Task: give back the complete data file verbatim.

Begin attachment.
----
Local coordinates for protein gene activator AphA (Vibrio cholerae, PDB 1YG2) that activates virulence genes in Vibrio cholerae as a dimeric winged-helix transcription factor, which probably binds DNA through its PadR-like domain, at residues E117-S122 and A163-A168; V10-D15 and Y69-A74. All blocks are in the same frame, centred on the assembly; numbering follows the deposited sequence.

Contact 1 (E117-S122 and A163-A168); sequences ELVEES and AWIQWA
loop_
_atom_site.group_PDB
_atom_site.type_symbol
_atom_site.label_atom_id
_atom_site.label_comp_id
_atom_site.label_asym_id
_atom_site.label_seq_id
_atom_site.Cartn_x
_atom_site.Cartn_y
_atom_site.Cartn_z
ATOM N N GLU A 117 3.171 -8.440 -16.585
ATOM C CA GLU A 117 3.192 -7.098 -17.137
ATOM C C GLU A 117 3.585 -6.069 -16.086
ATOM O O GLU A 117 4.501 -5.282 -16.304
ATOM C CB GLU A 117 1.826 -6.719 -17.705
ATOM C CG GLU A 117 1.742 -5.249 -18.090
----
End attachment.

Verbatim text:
Local coordinates for protein gene activator AphA (Vibrio cholerae, PDB 1YG2) that activates virulence genes in Vibrio cholerae as a dimeric winged-helix transcription factor, which probably binds DNA through its PadR-like domain, at residues E117-S122 and A163-A168; V10-D15 and Y69-A74. All blocks are in the same frame, centred on the assembly; numbering follows the deposited sequence.

Contact 1 (E117-S122 and A163-A168); sequences ELVEES and AWIQWA
loop_
_atom_site.group_PDB
_atom_site.type_symbol
_atom_site.label_atom_id
_atom_site.label_comp_id
_atom_site.label_asym_id
_atom_site.label_seq_id
_atom_site.Cartn_x
_atom_site.Cartn_y
_atom_site.Cartn_z
ATOM N N GLU A 117 3.171 -8.440 -16.585
ATOM C CA GLU A 117 3.192 -7.098 -17.137
ATOM C C GLU A 117 3.585 -6.069 -16.086
ATOM O O GLU A 117 4.501 -5.282 -16.304
ATOM C CB GLU A 117 1.826 -6.719 -17.705
ATOM C CG GLU A 117 1.742 -5.249 -18.090